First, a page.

Plan Your Legacy trust
A trust is similar to a will in that it can dictate how your property is distributed after your passing. However, under the law a trust is considered a contract and generally does not require the involvement of the probate court. For this reason, some people prefer to use a trust in their estate planning.
There are many types of trusts that serve a variety of purposes. The advice of an attorney or qualified financial planner is necessary to assess your situation and decide which trust might best serve your goals.
A charitable trust is a flexible way to serve your current and long-term financial and philanthropic interests. Through a charitable trust, a donor gives cash, stock, real estate, or other assets to a trust, which is invested and managed by a professional financial institution of the donor’s choice. Once created, a charitable trust is irrevocable. Charitable trusts take two forms — charitable remainder trusts and charitable lead trusts.
These trusts provide you with both income and certain tax benefits for a portion of your gift.
Through a charitable trust, a donor makes an irrevocable transfer of property — cash or other assets — to a trust, which is invested and managed by a professional financial institution of the donor’s choice, producing income for the donor or other beneficiary, either for a fixed period of time up to twenty years or until the donor or other beneficiary dies. At the conclusion of the trust period, the remaining principal assets will be distributed to the Truman Library Institute.
Example: Mr. and Mrs. E. (ages 78 and 73) have $300,000 worth of stock purchased for $80,000 twenty years ago. The stock pays dividends of 3 percent per year. They decide to place this stock in a charitable remainder unitrust, which will pay them (or the survivor of the two) an annual income of 6 percent of the value of the trust. Upon their deaths, the remainder interest of the trust assets will go to the Truman Library Institute.
With the trust, they double their income from the property, avoid capital gains tax on the increase in the value of the stock, and receive a significant current income tax deduction. Most important to Mr. and Mrs. E., they know that upon their deaths the trust will provide a wonderful gift to further the work of the Truman Library Institute.
Furnishes you — or someone you designate — with a fixed annual income for life or for a pre-determined number of years (up to twenty).
The payment amount — which you would determine when you establish the trust — must be at least five percent of the initial gift amount. That amount will not change over the life of the trust. This will appeal to those who want the security of a regular amount each year. When the trust is created, you may claim a charitable deduction based on the value of the asset used to establish the trust.
Many people are choosing to distribute their property after death through a revocable living trust. If properly established, this trust can minimize or avoid probate costs for the estate. In some cases, the living trust may also help keep your estate affairs private, and will allow you to appoint someone to handle your affairs if you should become incapacitated. However, the attorney fees to draft a living trust are generally higher than those for a will, and the costs to actually distribute your property after death may be comparable to what it would be through the probate process.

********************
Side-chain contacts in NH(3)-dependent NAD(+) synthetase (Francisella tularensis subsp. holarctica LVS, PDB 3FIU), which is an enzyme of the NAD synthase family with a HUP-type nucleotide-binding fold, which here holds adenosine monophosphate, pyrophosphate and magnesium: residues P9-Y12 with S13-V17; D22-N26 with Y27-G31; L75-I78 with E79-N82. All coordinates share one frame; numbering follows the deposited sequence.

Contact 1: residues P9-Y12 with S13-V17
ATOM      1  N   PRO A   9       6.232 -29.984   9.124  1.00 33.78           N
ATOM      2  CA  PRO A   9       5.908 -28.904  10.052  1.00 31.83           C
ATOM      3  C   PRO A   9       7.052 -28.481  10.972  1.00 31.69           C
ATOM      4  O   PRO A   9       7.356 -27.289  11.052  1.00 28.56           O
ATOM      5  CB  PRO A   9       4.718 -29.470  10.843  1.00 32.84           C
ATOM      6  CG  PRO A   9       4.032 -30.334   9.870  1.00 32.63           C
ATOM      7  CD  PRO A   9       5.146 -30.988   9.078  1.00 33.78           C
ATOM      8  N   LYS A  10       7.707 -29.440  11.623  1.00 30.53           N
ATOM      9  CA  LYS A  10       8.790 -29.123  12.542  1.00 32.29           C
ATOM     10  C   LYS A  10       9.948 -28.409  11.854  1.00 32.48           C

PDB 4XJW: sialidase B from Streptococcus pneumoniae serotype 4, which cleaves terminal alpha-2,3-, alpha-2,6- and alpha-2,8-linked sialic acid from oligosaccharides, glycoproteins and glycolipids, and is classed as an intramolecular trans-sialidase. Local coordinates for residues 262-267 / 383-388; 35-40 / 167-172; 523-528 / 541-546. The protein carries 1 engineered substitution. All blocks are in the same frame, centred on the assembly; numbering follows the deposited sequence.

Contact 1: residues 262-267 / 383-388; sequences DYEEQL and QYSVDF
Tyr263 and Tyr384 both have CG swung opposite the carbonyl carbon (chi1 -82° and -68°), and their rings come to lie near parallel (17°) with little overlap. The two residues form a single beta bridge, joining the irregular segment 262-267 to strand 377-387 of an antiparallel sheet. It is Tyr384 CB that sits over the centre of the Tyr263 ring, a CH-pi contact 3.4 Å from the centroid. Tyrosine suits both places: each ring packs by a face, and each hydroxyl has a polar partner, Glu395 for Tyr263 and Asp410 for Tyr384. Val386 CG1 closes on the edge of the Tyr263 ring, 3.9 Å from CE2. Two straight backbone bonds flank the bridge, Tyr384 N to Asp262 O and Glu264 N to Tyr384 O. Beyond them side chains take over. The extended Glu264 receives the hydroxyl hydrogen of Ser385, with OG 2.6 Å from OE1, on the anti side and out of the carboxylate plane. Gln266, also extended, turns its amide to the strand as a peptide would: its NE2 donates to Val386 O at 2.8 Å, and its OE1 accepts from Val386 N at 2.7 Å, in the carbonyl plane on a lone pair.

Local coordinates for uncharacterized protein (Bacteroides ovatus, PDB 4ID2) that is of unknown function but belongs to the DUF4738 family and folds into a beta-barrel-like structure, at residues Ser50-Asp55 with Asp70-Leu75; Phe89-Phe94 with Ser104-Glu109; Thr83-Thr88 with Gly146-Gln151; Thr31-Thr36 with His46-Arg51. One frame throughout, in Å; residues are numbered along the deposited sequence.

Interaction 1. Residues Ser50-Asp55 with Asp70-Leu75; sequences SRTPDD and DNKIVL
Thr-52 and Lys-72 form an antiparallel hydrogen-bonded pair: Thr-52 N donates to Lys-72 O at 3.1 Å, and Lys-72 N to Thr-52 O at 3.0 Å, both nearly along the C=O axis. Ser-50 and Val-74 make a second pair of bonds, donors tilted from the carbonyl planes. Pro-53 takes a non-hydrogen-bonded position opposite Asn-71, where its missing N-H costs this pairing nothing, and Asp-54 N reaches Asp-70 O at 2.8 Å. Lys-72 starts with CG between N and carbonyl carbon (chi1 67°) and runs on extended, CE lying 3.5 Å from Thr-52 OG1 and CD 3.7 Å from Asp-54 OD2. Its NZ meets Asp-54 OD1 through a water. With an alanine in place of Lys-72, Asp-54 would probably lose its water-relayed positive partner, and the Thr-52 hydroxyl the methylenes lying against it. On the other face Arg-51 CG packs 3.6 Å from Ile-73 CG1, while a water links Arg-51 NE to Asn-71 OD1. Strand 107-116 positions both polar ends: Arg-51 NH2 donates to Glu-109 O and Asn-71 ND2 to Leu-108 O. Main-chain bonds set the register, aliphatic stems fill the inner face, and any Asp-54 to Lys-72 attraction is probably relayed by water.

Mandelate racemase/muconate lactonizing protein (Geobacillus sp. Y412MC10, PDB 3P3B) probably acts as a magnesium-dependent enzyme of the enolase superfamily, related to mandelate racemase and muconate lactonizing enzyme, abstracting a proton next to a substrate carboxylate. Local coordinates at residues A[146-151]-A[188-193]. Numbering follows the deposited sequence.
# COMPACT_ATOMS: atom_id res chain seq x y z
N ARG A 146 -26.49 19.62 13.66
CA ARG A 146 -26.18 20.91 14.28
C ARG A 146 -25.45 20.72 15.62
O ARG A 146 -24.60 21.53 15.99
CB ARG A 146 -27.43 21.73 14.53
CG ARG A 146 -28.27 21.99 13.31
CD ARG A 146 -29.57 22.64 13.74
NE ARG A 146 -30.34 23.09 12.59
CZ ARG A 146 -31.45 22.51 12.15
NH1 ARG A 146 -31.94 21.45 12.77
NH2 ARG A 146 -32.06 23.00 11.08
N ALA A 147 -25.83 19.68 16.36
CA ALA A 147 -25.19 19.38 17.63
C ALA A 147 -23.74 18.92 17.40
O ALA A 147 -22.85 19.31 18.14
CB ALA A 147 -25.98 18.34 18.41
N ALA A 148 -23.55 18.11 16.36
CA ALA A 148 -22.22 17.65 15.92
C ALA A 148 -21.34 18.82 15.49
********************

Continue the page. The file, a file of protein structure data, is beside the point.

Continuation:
There is also the issue of re-titling all your assets into the name of the trust. Many people fail to complete this process, which means that probate will still be necessary with their estate along with the administration of the living trust. It is important to work with a qualified professional who can help ensure that your trust is properly established and implemented.
A charitable lead trust is an irrevocable gift arrangement that lets the charity of your choice benefit now, because it receives the trust income during the term you set for the trust. You also establish a beneficiary (which is not a nonprofit organization) to receive ownership of the trust property after its term.
While there is a current tax deduction from a charitable lead trust, it is generally lower than for a charitable remainder trust. The lead trust is not used as often as the remainder trust. However, if you have little need for immediate income and are willing to trade some current income for tax advantages, this might be a good choice. To effectively this type of trust a person should fund it with a minimum of $250,000 in assets and an estate value of between three and five million dollars.
Example: Mr. N. received a large inheritance when his mother passed away. While he wanted to pass some of these funds to his children in the future, he did not need the money or investment income from it now. He established a charitable lead trust which made quarterly payments to the Truman Library Institute for 10 years. Upon termination of the trust, the remainder of the assets in it will pass to his children. By using this type of instrument, he was able to make generous gifts to charity during his lifetime and still leave a significant legacy to his children. He also received favorable tax treatment by using this trust.
Note: The decision to use any trust should only be made after looking at all the factors of your estate plan. The advice of an attorney or financial advisor who is well-versed in estate planning is necessary to determine which instrument is best for you.